Canadians not worried other countries will get COVID-19 vaccine first: poll

Forty-one per cent of respondents say they want the vaccine to be mandatory for all Canadians

Fossil finds at Mt. Stephen. (Photo: Sarah Fuller/Parks Canada)
Extreme hiking, time travel and science converge in the Burgess Shale

Climb high in the alpine and trace your family tree back millions of years – to our ocean ancestors

Deputy Prime Minister and Minister of Finance Chrystia Freeland listens to a question from a reporter on the phone during a news conference in Ottawa, Monday, Nov. 30, 2020. THE CANADIAN PRESS/Adrian Wyld
Spending too little worse than spending too much, Freeland says as Canada’s deficit tops $381B

‘The risk of providing too little support now outweighs that of providing too much’

Executive Director and Co-Founder of Rock Soup Craig Haavalsen is sleeping in a tent outside Rock Soup’s location until the Go Fund Me for Rock Soup raises $10,000. Shaela Dansereau/ Pipestone Flyer.
Putting normalcy into asking for help: New non-profit sets up in Wetaskiwin

Rock Soup non-profit is a new secular Food Bank putting down roots in Wetaskiwin.

Wetaskiwin Composite High School. Shaela Dansereau/ Pipestone Flyer.
Wetaskiwin Regional Public Schools prepare for transition back to online learning

Grades 7-12 will are mandated to transfer to online learning starting Nov. 30, 2020.

Lawyer Devon Page, Ecojustice Canada’s executive director, pauses during a news conference in Vancouver on Wed., Sept. 26, 2012. The environmental law group has lost its bid to pause Alberta’s inquiry into where critics of its oil and gas industry get their funding. Ecojustice sought an injunction this summer to suspend the inquiry, headed by forensic accountant Steve Allan, until there is a decision on whether it’s legal. nbsp;THE CANADIAN PRESS/Darryl Dyck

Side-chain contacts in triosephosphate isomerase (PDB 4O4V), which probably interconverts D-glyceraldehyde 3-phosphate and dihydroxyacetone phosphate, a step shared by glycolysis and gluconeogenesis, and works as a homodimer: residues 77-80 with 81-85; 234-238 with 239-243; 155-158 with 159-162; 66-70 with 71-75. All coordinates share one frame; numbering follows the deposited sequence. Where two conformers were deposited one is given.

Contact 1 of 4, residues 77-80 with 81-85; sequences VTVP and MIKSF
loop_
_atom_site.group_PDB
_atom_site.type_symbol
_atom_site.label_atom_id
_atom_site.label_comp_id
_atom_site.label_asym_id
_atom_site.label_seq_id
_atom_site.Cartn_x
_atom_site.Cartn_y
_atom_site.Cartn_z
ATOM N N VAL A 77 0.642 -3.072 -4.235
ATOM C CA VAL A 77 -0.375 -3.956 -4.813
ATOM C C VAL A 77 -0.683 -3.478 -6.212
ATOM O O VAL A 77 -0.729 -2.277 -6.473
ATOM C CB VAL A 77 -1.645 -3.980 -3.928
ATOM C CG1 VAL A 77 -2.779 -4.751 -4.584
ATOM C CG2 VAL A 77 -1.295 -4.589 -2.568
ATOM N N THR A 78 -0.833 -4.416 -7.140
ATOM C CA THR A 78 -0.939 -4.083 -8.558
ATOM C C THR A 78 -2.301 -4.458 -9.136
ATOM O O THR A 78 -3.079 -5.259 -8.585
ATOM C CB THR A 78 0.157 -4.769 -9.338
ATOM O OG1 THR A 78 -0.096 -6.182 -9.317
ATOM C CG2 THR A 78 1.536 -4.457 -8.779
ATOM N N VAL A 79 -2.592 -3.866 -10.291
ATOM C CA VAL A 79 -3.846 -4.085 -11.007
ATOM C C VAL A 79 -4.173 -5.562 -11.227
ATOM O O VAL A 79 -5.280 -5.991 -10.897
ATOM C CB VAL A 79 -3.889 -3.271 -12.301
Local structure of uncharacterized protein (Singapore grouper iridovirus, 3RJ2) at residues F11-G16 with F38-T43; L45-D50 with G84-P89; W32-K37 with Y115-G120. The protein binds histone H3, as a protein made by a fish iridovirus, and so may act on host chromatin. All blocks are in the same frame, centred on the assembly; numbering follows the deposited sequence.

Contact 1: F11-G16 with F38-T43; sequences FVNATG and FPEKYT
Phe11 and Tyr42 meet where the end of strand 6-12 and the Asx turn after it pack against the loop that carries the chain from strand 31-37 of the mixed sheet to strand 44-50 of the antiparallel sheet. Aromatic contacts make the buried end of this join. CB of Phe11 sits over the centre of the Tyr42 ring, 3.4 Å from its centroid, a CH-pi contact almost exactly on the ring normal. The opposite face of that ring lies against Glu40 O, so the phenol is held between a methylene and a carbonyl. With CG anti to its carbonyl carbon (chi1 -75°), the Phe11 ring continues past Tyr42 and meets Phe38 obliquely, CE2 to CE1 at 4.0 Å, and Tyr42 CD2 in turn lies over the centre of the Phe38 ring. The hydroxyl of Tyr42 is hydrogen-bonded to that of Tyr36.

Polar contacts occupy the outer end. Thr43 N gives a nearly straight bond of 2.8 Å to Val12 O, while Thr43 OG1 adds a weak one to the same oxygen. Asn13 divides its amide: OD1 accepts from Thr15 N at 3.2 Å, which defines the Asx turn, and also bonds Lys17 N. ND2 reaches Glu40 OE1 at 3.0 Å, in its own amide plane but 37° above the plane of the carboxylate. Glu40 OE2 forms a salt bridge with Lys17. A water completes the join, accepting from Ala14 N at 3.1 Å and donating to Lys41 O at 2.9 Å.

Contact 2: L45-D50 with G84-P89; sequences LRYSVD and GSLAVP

Judge tosses application to pause Alberta inquiry into funding of oil and gas foes

Ecojustice sought an injunction in the summer to suspend the inquiry

Janelle Robinson owns and operates Spirit’s Respite Ranch near Stettler. The Ranch, just north of Stettler, is an animal therapy ranch that helps those with special needs and conditions ranging from PTSD to anxiety. Mark Weber/Stettler Independent
Spirit’s Respite Ranch near Stettler provides support through animal interaction

‘I also come from a family of doers - if something that is needed isn’t there, you just figure it out’

A pedestrian makes their way through the snow in downtown Ottawa on Wednesday, Nov. 25, 2020. THE CANADIAN PRESS/Sean Kilpatrick
Wild winter, drastic swings in store for Canada this year: Weather Network

In British Columbia and the Prairies, forecasters are calling for above-average snowfall levels

Most Read